The subsectors 'other non-metallic mineral products', 'fabricated metal products' and 'motor vehicles' are promising as both their contribution to the manufacturing index and rank in employment elasticity is high. While the first has generally grown faster than manufacturing as a whole, the vehicles segment suffered during the low-growth years, and picked up only over 2015-16. Fabricated metals too have not performed well with negative growth rates in three of last five years. Given their above-average employment elasticity, these three subsectors could be targeted in terms of policies to boost and stabilise their growth.

In terms of growth rates, it is heartening to note that the 10 subsectors with highest five-year average growth rates, led by wearing apparel and furniture, have an employment elasticity that is higher than average (Table 4). This may indicate that the shift to more job-creating subsectors is underway, despite relatively lower weights.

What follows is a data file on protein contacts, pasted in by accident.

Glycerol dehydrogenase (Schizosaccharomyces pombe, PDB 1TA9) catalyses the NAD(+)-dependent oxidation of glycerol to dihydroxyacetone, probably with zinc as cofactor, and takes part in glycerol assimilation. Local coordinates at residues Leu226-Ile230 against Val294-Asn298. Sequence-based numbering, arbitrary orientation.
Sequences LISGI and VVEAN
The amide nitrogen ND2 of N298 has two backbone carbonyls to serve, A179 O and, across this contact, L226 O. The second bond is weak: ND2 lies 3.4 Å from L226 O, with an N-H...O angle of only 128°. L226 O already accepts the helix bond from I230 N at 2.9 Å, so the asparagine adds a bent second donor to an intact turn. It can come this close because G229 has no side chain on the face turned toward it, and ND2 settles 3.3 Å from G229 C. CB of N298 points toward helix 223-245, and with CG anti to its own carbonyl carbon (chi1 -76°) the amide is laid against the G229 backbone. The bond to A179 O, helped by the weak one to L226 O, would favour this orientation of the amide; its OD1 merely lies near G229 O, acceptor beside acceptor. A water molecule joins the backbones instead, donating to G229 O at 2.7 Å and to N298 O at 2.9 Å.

Table 4. Top 10 fastest-growing subsectors, and their employment elasticity and weight in IIP

Rank in growth rate Ind. code Sector % weight in manufacturing IIP Employment elasticity Average annual growth rate2011-12 to 2015-16, %
1 18 Wearing apparel 3.68 0.79 6.6
2 36 Furniture 3.97 0.89 6.2
3 35 Other transport equipment 2.41 0.47 5.1
4 19 >Leather products 0.77 0.64 5
5 27 >Basic metals 15.01 0.43 4.9
6 23 >Coke, refined petroleum products, and nuclear fuel 8.89 0.36 4.8
7 15 >Food products and beverages 9.63 0.31 3.2
8 24 >Chemicals and chemical products 13.32 -0.04 3.2
9 17 >Textiles 8.16 0.35 2.9
>10 26 >Other non-metallic mineral products 5.71 0.59 2.4
11 22 >Printing and publishing 1.43 0.56 2.3
Total 72.98 Average 0.49 4.2
>All manufacturing 100 0.41 1.56


It may be noted that the weightage accorded to the subsectors comprising the IIP is undergoing revision and the new index with base year of 2011-12 is expected to be introduced by end of 2016. Possibly, this may reveal new insights into the structure of India's manufacturing sector.

In this column, I find that the structure of the manufacturing sector is misaligned with the objective of job creation. The subsectors with the highest presence, or weights, in IIP have low employment elasticities, while the subsectors with high employment elasticities do not figure significantly in terms of weight.